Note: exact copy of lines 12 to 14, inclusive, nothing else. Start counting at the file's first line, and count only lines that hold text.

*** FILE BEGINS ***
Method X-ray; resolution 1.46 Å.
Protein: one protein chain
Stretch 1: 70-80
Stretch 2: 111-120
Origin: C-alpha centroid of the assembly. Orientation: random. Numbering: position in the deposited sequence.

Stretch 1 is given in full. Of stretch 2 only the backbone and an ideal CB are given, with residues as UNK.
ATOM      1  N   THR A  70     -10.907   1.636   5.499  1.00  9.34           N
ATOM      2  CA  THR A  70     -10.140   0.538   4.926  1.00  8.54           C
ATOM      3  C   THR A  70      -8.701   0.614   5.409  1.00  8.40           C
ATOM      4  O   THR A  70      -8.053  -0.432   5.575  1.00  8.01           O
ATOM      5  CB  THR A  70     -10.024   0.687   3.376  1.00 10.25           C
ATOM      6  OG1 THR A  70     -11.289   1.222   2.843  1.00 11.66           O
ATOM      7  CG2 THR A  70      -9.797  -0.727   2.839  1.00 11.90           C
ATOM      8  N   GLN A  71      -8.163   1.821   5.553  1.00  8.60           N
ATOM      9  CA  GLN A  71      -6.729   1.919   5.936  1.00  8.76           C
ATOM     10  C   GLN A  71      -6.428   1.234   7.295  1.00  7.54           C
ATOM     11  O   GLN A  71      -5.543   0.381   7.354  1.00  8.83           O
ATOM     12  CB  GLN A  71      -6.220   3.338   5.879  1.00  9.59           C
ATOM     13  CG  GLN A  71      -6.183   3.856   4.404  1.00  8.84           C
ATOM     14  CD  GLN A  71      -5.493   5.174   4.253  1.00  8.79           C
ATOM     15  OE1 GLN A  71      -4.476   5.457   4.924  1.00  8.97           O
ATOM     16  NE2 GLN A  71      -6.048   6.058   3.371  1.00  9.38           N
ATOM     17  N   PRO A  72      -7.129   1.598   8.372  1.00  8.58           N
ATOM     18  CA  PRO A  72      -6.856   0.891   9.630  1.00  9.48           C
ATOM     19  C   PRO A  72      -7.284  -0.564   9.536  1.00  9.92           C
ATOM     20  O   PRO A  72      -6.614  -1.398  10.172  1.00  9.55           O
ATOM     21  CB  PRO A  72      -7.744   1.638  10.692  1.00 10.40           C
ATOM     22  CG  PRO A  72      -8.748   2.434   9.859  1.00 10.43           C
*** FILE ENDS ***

ATOM      6  OG1 THR A  70     -11.289   1.222   2.843  1.00 11.66           O
ATOM      7  CG2 THR A  70      -9.797  -0.727   2.839  1.00 11.90           C
ATOM      8  N   GLN A  71      -8.163   1.821   5.553  1.00  8.60           N